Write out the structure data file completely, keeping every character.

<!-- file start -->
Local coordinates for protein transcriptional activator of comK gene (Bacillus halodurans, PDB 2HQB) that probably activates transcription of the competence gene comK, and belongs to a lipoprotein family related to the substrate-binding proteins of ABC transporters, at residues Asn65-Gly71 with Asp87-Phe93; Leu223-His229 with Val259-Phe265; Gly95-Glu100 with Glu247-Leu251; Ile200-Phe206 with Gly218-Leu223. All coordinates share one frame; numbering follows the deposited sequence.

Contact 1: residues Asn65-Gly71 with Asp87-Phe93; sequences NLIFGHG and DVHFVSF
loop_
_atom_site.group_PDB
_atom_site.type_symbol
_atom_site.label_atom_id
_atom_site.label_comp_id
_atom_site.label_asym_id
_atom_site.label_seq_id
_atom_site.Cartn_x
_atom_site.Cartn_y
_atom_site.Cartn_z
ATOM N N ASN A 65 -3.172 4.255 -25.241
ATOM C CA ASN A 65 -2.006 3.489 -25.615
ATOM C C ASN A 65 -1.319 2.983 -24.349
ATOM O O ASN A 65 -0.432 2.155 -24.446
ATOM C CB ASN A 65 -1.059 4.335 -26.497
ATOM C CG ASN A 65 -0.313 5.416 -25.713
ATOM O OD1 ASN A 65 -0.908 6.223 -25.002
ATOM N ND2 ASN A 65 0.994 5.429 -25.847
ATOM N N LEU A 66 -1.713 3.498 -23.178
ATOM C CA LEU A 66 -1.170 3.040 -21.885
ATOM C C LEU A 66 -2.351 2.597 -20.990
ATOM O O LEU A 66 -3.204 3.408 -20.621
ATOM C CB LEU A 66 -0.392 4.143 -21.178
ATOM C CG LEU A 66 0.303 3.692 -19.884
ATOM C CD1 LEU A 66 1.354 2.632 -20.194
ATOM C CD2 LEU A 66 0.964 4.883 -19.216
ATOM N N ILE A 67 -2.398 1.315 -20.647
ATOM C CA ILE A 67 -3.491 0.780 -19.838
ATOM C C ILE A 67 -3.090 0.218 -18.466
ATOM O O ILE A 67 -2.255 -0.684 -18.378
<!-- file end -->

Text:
Local coordinates for protein transcriptional activator of comK gene (Bacillus halodurans, PDB 2HQB) that probably activates transcription of the competence gene comK, and belongs to a lipoprotein family related to the substrate-binding proteins of ABC transporters, at residues Asn65-Gly71 with Asp87-Phe93; Leu223-His229 with Val259-Phe265; Gly95-Glu100 with Glu247-Leu251; Ile200-Phe206 with Gly218-Leu223. All coordinates share one frame; numbering follows the deposited sequence.

Contact 1: residues Asn65-Gly71 with Asp87-Phe93; sequences NLIFGHG and DVHFVSF
loop_
_atom_site.group_PDB
_atom_site.type_symbol
_atom_site.label_atom_id
_atom_site.label_comp_id
_atom_site.label_asym_id
_atom_site.label_seq_id
_atom_site.Cartn_x
_atom_site.Cartn_y
_atom_site.Cartn_z
ATOM N N ASN A 65 -3.172 4.255 -25.241
ATOM C CA ASN A 65 -2.006 3.489 -25.615
ATOM C C ASN A 65 -1.319 2.983 -24.349
ATOM O O ASN A 65 -0.432 2.155 -24.446
ATOM C CB ASN A 65 -1.059 4.335 -26.497
ATOM C CG ASN A 65 -0.313 5.416 -25.713
ATOM O OD1 ASN A 65 -0.908 6.223 -25.002
ATOM N ND2 ASN A 65 0.994 5.429 -25.847
ATOM N N LEU A 66 -1.713 3.498 -23.178
ATOM C CA LEU A 66 -1.170 3.040 -21.885
ATOM C C LEU A 66 -2.351 2.597 -20.990
ATOM O O LEU A 66 -3.204 3.408 -20.621
ATOM C CB LEU A 66 -0.392 4.143 -21.178
ATOM C CG LEU A 66 0.303 3.692 -19.884
ATOM C CD1 LEU A 66 1.354 2.632 -20.194
ATOM C CD2 LEU A 66 0.964 4.883 -19.216
ATOM N N ILE A 67 -2.398 1.315 -20.647
ATOM C CA ILE A 67 -3.491 0.780 -19.838
ATOM C C ILE A 67 -3.090 0.218 -18.466
ATOM O O ILE A 67 -2.255 -0.684 -18.378